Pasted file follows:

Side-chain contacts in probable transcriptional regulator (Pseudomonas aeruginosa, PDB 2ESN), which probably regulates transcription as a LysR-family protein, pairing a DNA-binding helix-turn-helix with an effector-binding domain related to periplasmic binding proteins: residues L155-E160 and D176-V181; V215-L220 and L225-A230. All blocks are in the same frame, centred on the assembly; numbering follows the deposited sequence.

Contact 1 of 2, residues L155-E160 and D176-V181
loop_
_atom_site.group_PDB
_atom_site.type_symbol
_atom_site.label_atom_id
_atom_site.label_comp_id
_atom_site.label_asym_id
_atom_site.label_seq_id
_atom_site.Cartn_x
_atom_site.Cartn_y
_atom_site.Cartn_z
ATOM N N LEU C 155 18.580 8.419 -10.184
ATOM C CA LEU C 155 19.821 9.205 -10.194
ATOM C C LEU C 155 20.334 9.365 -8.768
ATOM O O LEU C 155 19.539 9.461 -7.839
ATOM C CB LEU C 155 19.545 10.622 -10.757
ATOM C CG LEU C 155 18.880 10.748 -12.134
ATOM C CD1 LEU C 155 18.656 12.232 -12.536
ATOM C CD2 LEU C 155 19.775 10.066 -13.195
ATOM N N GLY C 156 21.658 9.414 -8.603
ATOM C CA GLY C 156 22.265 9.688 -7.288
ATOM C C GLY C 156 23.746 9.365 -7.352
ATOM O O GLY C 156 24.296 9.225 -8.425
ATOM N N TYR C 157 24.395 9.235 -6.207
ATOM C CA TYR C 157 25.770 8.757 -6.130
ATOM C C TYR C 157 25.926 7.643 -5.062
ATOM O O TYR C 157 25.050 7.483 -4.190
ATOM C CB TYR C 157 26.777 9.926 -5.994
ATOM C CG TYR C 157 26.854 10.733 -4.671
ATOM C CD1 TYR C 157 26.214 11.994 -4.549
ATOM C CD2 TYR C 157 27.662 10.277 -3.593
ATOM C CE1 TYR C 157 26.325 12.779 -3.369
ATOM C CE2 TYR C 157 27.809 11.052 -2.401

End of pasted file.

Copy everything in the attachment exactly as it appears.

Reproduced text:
Side-chain contacts in probable transcriptional regulator (Pseudomonas aeruginosa, PDB 2ESN), which probably regulates transcription as a LysR-family protein, pairing a DNA-binding helix-turn-helix with an effector-binding domain related to periplasmic binding proteins: residues L155-E160 and D176-V181; V215-L220 and L225-A230. All blocks are in the same frame, centred on the assembly; numbering follows the deposited sequence.

Contact 1 of 2, residues L155-E160 and D176-V181
loop_
_atom_site.group_PDB
_atom_site.type_symbol
_atom_site.label_atom_id
_atom_site.label_comp_id
_atom_site.label_asym_id
_atom_site.label_seq_id
_atom_site.Cartn_x
_atom_site.Cartn_y
_atom_site.Cartn_z
ATOM N N LEU C 155 18.580 8.419 -10.184
ATOM C CA LEU C 155 19.821 9.205 -10.194
ATOM C C LEU C 155 20.334 9.365 -8.768
ATOM O O LEU C 155 19.539 9.461 -7.839
ATOM C CB LEU C 155 19.545 10.622 -10.757
ATOM C CG LEU C 155 18.880 10.748 -12.134
ATOM C CD1 LEU C 155 18.656 12.232 -12.536
ATOM C CD2 LEU C 155 19.775 10.066 -13.195
ATOM N N GLY C 156 21.658 9.414 -8.603
ATOM C CA GLY C 156 22.265 9.688 -7.288
ATOM C C GLY C 156 23.746 9.365 -7.352
ATOM O O GLY C 156 24.296 9.225 -8.425
ATOM N N TYR C 157 24.395 9.235 -6.207
ATOM C CA TYR C 157 25.770 8.757 -6.130
ATOM C C TYR C 157 25.926 7.643 -5.062
ATOM O O TYR C 157 25.050 7.483 -4.190
ATOM C CB TYR C 157 26.777 9.926 -5.994
ATOM C CG TYR C 157 26.854 10.733 -4.671
ATOM C CD1 TYR C 157 26.214 11.994 -4.549
ATOM C CD2 TYR C 157 27.662 10.277 -3.593
ATOM C CE1 TYR C 157 26.325 12.779 -3.369
ATOM C CE2 TYR C 157 27.809 11.052 -2.401